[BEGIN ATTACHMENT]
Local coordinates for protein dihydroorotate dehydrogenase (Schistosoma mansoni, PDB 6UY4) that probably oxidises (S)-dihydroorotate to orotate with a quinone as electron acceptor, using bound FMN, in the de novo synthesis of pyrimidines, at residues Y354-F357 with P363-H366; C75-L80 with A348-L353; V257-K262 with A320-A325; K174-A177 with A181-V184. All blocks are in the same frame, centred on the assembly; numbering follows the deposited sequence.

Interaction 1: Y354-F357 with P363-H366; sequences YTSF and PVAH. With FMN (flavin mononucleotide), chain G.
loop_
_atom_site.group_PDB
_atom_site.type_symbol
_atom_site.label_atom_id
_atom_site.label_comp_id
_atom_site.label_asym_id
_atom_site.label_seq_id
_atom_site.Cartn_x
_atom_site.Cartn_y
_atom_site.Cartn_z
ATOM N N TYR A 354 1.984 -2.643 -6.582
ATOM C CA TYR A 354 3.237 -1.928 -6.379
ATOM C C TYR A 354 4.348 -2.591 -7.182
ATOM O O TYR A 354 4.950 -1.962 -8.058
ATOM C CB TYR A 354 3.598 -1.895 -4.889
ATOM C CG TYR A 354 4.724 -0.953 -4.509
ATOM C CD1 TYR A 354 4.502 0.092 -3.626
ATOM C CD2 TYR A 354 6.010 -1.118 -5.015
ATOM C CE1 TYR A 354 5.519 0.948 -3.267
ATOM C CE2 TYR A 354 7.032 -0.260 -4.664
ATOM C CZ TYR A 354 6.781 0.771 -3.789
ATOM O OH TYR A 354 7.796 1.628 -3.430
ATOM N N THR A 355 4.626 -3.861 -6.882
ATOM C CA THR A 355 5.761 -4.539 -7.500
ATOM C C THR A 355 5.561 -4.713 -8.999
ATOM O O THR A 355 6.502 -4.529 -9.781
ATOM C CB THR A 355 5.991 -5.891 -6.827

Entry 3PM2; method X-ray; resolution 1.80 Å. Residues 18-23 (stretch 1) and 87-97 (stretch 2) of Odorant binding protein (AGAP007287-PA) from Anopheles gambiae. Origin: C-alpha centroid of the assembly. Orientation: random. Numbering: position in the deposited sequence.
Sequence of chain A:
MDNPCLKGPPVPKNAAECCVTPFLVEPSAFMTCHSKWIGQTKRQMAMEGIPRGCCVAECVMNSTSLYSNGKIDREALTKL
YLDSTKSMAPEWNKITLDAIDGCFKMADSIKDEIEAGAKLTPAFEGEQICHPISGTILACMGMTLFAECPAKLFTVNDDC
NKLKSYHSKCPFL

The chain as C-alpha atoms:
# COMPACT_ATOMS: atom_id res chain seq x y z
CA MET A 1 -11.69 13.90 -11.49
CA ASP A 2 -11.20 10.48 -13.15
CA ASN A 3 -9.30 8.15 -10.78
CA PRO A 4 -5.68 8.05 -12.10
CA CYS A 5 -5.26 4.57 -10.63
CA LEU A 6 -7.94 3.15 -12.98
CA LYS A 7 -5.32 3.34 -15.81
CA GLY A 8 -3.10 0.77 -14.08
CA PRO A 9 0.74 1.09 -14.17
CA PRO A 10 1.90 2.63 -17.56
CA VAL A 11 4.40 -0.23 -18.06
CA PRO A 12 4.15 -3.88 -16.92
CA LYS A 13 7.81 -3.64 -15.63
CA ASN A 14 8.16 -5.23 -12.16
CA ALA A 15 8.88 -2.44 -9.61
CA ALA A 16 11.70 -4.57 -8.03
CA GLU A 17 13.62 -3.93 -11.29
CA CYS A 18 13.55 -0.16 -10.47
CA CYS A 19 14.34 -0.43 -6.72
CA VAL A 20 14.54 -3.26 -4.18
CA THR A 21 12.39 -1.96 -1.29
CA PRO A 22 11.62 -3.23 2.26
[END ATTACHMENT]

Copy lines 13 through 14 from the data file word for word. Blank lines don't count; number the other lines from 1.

ATOM N N TYR A 354 1.984 -2.643 -6.582
ATOM C CA TYR A 354 3.237 -1.928 -6.379